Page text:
Need to create liveable cities

Need to create liveable cities
Jan 2018 , by , in Interviews

As more of the country’s population moves into cities, the results of disorganized planning are self-evident. Architect Hafeez Contractor in an exclusive interview with Sapna Srivastava made an ardent pitch for modifying antiquated urban planning rules.

Architect Hafeez Contractor office in the heart of South Mumbai started in 1982 with three people covering small area across just two floor-to-ceiling windows. Today the office stretches over double heighted space of two floors with more than 500 people working. Giving a brief about the place, Contractor said, “From the original 150 square feet space, now we have almost 15,000 square feet in the same building and have added more space in the next two inter-connected buildings.”

While, talking to the eminent architect, one thing noticeable is his quick explanations of his thoughts through sketches. Expressing his views on the transformations over the year, he responded with the graphical representation of the radical population growth and the inadequacies of urban planning. “I started working in 1968 with Ar. T. Khareghat ‘s architectural firm and in 1982 established my on practice. From there till now, the Indian economy, population and society has undergone a chemical change. Earlier 75% of the population lived in villages. They are now moving to urban areas for better prospects. Almost 60% of our population today is below 30 and joint families are converting into nuclear families. Given this scenario, we have a herculean task at hand, similar to creating one Chicago city every year.”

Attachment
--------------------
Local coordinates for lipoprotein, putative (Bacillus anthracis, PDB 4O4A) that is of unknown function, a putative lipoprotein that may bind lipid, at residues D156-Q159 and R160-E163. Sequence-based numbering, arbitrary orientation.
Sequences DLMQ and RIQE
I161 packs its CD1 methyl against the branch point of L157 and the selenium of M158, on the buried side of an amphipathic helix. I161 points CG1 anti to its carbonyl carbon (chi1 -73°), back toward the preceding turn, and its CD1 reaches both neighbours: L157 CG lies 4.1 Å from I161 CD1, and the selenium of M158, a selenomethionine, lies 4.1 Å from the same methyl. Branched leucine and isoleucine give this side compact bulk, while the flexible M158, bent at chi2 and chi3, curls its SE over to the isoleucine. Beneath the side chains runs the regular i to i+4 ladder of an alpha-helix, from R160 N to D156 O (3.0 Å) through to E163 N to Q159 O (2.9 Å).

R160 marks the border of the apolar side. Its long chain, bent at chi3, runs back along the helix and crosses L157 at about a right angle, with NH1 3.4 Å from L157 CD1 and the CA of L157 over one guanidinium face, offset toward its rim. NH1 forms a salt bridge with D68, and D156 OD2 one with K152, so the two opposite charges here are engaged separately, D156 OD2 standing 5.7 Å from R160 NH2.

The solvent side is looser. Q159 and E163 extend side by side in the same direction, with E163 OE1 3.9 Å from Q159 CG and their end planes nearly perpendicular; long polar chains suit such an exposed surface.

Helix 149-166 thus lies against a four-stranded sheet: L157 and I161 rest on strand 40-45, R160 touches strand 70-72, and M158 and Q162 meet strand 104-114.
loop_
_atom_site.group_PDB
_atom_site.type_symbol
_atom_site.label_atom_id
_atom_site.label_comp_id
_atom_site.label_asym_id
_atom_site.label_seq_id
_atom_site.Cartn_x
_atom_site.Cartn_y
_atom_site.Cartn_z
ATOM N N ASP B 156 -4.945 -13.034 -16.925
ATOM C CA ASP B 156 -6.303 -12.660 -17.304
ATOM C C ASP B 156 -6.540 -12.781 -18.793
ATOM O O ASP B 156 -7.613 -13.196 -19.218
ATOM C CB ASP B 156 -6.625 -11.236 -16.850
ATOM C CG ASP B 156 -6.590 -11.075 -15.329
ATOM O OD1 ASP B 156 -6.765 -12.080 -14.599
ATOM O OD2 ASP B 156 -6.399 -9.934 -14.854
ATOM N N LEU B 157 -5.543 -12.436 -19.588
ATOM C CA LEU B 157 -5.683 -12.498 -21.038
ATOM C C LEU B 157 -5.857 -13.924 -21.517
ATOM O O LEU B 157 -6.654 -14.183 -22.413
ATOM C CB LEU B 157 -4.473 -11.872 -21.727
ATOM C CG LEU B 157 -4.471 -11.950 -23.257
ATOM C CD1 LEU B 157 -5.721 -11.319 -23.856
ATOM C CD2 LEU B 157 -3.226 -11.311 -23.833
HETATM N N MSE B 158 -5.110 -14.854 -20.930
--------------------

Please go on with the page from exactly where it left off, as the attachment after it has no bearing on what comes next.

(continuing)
I am the most misunderstood architect. Many a times, termed as a rich man’s architect. The reality is I give appropriate designs for the purpose it is intended, whether a luxury residential or a rural primary school.

Apart from the commercial projects, Contractor has been researching and conceptualizing ways in which to positively impact the urban environment. He gave three critical areas of concern for the Indian urban growth. “Firstly, there is a need for housing the 1.2 billion population which soon will swell to 1.5 billion. Secondly, the farmlands are being gobbled to expand cities, seriously depleting agricultural land. Third and the most important concern is the environment change because of the chaotic urban development.”

He gives an instance of the recent Freeway built in Mumbai along coastline. Contractor had suggested that, it be made like an embankment at a higher level and 500metre green belt around it, to counter the rise in ocean levels after a few years. But the environmentalist felt, he was trying to circumvent the CRZ rules. According to him, the current freeway after 10 years will be a wasteful billion dollar infrastructure given the rising sea levels.


How to construct new cities

Ar. Contractor is passionate about social housing. He strongly advocates vertical and compact cities for judicious land use, lesser intercity travel and quality of life. “As a society we are moving away from our traditional ways of prudent use of resources. Imitating the western culture, people are wasting food, water, fuel and precious natural resources. Same trend is evident in city planning,” Contractor explained.